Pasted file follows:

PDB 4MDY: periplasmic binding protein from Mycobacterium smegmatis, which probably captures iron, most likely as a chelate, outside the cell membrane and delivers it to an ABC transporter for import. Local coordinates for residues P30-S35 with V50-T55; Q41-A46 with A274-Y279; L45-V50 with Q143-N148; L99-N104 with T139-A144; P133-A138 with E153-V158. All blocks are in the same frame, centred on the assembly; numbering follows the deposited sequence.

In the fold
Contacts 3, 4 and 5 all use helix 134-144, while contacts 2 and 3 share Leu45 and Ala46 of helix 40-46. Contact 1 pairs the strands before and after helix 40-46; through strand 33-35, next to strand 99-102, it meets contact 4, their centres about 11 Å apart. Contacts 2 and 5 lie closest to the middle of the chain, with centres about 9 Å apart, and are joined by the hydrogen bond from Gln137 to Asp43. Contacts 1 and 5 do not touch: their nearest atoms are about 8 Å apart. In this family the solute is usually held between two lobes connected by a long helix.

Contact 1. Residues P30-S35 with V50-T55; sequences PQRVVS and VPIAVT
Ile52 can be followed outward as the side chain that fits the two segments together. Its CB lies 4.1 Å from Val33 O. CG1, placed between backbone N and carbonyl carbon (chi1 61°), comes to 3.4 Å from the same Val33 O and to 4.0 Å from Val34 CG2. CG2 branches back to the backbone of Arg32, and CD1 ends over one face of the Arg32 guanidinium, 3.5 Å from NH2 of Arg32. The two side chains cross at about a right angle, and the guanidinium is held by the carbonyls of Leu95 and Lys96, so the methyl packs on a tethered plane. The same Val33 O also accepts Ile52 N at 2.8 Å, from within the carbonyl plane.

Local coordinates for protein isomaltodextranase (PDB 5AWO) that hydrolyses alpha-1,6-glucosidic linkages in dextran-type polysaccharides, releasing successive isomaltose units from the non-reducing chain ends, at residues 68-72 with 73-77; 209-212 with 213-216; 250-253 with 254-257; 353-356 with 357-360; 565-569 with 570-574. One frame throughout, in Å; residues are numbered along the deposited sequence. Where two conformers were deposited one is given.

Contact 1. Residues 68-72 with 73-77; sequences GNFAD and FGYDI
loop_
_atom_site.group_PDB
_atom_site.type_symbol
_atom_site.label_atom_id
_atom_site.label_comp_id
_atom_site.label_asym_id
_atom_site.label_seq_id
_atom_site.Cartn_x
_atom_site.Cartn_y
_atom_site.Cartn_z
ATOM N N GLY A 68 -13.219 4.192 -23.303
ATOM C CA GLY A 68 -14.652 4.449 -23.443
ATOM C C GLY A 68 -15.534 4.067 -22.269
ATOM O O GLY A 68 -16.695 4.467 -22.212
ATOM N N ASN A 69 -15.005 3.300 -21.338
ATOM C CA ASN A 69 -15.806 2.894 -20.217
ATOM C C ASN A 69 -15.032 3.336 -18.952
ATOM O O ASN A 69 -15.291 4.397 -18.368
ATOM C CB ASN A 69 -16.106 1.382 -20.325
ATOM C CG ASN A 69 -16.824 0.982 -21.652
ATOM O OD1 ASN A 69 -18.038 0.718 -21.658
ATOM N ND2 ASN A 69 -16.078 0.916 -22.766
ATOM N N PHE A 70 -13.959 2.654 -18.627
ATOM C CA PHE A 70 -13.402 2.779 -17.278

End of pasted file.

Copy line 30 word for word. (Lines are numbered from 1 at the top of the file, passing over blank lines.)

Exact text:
ATOM N N PHE A 70 -13.959 2.654 -18.627